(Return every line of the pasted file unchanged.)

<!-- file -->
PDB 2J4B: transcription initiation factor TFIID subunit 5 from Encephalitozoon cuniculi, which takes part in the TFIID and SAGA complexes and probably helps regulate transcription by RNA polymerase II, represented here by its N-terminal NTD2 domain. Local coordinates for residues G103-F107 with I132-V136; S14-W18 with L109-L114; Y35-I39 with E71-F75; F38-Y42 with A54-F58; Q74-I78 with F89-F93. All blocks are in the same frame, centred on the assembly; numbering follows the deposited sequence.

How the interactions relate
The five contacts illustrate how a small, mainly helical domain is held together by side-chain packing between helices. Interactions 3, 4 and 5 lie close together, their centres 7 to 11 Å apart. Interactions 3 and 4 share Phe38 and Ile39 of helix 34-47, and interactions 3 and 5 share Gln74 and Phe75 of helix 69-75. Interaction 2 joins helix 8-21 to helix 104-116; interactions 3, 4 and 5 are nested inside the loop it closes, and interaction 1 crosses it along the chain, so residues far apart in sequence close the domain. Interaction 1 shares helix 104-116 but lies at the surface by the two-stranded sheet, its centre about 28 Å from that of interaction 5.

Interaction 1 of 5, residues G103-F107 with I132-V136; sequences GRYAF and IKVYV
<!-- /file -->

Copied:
PDB 2J4B: transcription initiation factor TFIID subunit 5 from Encephalitozoon cuniculi, which takes part in the TFIID and SAGA complexes and probably helps regulate transcription by RNA polymerase II, represented here by its N-terminal NTD2 domain. Local coordinates for residues G103-F107 with I132-V136; S14-W18 with L109-L114; Y35-I39 with E71-F75; F38-Y42 with A54-F58; Q74-I78 with F89-F93. All blocks are in the same frame, centred on the assembly; numbering follows the deposited sequence.

How the interactions relate
The five contacts illustrate how a small, mainly helical domain is held together by side-chain packing between helices. Interactions 3, 4 and 5 lie close together, their centres 7 to 11 Å apart. Interactions 3 and 4 share Phe38 and Ile39 of helix 34-47, and interactions 3 and 5 share Gln74 and Phe75 of helix 69-75. Interaction 2 joins helix 8-21 to helix 104-116; interactions 3, 4 and 5 are nested inside the loop it closes, and interaction 1 crosses it along the chain, so residues far apart in sequence close the domain. Interaction 1 shares helix 104-116 but lies at the surface by the two-stranded sheet, its centre about 28 Å from that of interaction 5.

Interaction 1 of 5, residues G103-F107 with I132-V136; sequences GRYAF and IKVYV